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Posted on August 17th, 2015 (10:00 am) by Michael Negron

When reviewing any kind of media, there's a difficult line to walk between jargon, description, and opinion. Oftentimes, they become somewhat intertwined, and defining something without a slant becomes essentially impossible – and it kind of makes sense, this is critical content after all. One phrase that always stuck out to me, though, was "smart" writing. I've used it before, as it's something you can intrinsically feel if not describe, but what exactly does it mean? It's not synonymous with inventive, because you can do something original without it really lending itself to the "smart" descriptor. Same goes for complex writing; I'm sure math rock gets called smart more than its fair share (though I thankfully abstained from using it recently), but that's also not quite it either.

Palehound's Dry Food might provide some insight. From the first riff of "Molly," everything about it strikes you as incredibly smart. Biting wit and innuendo require care to work together, but with lines like "milking all the dudes 'till they bruise" Ellen Kempner has it locked down. There's a saying among some that lyricists aren't poets, and Kempner manages to prove equally versed at supporting and tearing down such presumptions; her work is gritty and simple, and is indebted as much to its intonation as its lyricism, but for all its sardonic directness it undeniably works.

The songwriting itself is marked by a similar style; at times reminiscent of the slack-rock of Polvo, there's something very unassuming about Palehound. Much like their Exploding In Sound labelmate Ovlov, Palehound co-opt a sound that should by all accounts be fatally over-exposed, dress it down with lo-fi textures, and manage to make something strangely brilliant.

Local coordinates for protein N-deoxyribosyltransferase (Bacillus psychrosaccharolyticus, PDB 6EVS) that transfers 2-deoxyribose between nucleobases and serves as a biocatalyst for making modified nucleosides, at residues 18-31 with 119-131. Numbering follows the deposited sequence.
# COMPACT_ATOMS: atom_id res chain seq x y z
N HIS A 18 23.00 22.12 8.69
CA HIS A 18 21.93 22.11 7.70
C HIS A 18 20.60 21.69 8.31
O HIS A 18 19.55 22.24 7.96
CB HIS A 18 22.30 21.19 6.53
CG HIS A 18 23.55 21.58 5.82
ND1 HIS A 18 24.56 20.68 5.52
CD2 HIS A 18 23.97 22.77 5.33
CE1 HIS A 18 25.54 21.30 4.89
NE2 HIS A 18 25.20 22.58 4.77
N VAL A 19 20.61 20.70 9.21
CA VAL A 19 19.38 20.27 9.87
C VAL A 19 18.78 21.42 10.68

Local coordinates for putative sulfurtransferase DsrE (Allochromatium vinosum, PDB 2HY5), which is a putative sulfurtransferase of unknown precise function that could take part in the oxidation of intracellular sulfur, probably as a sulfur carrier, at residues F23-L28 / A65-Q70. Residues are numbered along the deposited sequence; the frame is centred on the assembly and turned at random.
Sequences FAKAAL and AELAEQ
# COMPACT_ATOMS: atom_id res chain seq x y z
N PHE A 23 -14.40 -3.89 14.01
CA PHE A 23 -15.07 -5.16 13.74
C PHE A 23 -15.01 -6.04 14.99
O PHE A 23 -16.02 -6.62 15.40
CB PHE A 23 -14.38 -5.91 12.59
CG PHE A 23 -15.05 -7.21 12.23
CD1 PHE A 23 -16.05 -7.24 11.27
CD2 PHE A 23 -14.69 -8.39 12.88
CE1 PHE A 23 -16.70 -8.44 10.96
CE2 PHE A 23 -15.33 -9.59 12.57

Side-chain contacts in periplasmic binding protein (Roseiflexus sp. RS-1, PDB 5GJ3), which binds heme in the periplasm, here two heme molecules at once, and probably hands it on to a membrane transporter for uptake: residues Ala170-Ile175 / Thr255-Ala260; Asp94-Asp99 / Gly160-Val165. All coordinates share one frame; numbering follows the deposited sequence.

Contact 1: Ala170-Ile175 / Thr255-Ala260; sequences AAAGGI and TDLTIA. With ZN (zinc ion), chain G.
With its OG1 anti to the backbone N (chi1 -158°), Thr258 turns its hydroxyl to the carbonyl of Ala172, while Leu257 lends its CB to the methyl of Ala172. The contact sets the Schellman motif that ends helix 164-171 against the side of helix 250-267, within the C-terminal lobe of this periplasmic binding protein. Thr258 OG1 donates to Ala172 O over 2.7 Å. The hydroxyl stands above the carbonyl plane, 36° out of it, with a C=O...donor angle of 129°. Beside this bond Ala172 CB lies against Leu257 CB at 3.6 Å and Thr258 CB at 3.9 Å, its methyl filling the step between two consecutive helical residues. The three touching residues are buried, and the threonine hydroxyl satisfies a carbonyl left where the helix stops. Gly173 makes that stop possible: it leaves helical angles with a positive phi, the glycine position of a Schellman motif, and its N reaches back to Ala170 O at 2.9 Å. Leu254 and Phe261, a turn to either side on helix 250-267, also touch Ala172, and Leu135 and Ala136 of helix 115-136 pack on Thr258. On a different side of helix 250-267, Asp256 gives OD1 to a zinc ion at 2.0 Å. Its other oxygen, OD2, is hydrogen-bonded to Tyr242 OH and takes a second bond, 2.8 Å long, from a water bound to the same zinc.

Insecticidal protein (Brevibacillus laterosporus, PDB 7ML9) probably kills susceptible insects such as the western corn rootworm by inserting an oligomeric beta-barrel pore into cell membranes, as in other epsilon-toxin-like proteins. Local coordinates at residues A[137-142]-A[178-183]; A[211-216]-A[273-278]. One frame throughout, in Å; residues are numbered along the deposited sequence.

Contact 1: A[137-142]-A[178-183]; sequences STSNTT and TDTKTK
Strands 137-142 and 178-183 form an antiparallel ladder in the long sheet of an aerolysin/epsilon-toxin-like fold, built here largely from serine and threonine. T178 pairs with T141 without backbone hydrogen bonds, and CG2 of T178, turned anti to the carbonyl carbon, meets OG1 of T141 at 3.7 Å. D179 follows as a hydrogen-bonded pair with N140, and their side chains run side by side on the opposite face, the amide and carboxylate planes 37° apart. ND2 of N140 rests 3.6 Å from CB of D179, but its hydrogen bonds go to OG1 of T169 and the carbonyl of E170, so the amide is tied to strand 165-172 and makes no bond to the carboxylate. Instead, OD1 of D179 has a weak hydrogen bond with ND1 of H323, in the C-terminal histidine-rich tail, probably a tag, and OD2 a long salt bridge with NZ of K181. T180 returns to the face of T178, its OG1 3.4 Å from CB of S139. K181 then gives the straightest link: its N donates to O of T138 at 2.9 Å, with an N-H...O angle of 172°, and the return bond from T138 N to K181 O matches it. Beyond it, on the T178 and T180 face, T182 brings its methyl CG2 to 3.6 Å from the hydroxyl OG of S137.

But where Ovlov hinge subversion on texture, Palehound often surprise you more with their composition. The kind-of fake-out that "Molly" throws at you in the bridge is disorienting in the most refreshing way possible for a pop song. Each song has something like that, and though certain tracks ("Easy", "Cushioned Caging") clearly outshine others, that pervasive attitude, unrelenting style, and overwhelming cleverness stays through to the last note.

So this all leads back to the original question, and if you dissect the quintessence of smart writing that is Dry Food, you'll find a few things. Most notably, the moments that are most surprising are those that you almost don't pick up on: the little variations in dynamics spliced throughout "Easy" that make the changeup so much more appealing; the easy-listening aesthetic of "Cinammon" that fits nicely as a slight deviation; and of course the happy-go-lucky outro tune that is surprisingly resonant. All are so simple that they almost seem natural or logical, and when compounded by clear pop craftsmanship and abundant style, you get about as close of an approximation as you're going to get. Dry Food is just that – viciously witty, eccentric yet charming, and thoroughly excellent.

Track List:

  1. Molly
  2. Healthier Folk
  3. Easy
  4. Cinnamon
  5. Dry Food
  6. Dixie
  7. Cushioned Caging
  8. Seekonk
Palehound - Dry Food
Purchase at: Amazon | eMusic

Our Rating

81 / 100
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